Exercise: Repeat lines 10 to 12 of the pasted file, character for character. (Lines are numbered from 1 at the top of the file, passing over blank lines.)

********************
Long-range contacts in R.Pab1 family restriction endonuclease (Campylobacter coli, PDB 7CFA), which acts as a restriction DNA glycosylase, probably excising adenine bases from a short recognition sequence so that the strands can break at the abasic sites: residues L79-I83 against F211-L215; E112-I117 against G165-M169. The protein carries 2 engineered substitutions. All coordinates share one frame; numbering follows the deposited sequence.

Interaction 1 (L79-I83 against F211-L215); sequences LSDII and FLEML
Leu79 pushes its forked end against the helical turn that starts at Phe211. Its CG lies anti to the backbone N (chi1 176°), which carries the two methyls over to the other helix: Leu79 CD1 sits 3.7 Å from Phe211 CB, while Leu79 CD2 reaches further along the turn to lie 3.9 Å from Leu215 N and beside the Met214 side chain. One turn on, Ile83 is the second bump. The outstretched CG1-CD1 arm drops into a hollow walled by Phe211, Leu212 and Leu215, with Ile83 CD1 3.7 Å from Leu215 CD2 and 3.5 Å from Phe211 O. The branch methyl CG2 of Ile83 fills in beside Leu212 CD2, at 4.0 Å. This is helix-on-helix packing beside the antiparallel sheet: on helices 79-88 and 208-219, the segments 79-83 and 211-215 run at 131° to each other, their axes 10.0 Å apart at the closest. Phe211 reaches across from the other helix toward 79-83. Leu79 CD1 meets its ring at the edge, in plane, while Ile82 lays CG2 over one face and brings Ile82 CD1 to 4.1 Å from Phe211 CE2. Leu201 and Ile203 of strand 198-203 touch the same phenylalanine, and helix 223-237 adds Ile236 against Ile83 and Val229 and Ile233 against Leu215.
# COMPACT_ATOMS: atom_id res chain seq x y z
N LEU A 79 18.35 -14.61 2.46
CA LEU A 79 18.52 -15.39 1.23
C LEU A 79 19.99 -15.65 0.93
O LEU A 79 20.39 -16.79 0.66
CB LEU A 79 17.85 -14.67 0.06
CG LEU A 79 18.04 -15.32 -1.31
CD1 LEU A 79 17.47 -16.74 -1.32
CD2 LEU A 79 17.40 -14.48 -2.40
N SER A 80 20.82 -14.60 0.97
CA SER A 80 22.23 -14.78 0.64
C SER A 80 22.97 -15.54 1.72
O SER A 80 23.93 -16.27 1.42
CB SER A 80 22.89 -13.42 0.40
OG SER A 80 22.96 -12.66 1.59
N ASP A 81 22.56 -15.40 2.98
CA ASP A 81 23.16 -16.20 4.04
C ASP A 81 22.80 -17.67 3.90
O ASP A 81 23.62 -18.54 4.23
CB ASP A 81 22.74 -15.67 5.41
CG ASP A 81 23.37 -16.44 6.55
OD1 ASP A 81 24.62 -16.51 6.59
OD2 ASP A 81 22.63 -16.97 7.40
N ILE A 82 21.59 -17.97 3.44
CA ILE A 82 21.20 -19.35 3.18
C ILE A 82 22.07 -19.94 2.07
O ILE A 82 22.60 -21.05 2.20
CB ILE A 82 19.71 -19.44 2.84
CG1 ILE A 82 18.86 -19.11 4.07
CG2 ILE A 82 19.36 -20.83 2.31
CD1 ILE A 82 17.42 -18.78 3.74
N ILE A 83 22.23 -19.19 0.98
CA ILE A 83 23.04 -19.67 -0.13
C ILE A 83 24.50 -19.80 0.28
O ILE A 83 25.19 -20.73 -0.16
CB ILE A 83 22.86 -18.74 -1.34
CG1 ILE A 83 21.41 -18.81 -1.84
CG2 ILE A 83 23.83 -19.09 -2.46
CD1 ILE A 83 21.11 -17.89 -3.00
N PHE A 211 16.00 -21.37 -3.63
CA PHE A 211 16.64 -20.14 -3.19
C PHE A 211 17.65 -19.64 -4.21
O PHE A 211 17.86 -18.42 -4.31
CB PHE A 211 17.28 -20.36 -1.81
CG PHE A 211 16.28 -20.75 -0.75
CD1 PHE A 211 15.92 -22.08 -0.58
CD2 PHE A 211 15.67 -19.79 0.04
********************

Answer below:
CG LEU A 79 18.04 -15.32 -1.31
CD1 LEU A 79 17.47 -16.74 -1.32
CD2 LEU A 79 17.40 -14.48 -2.40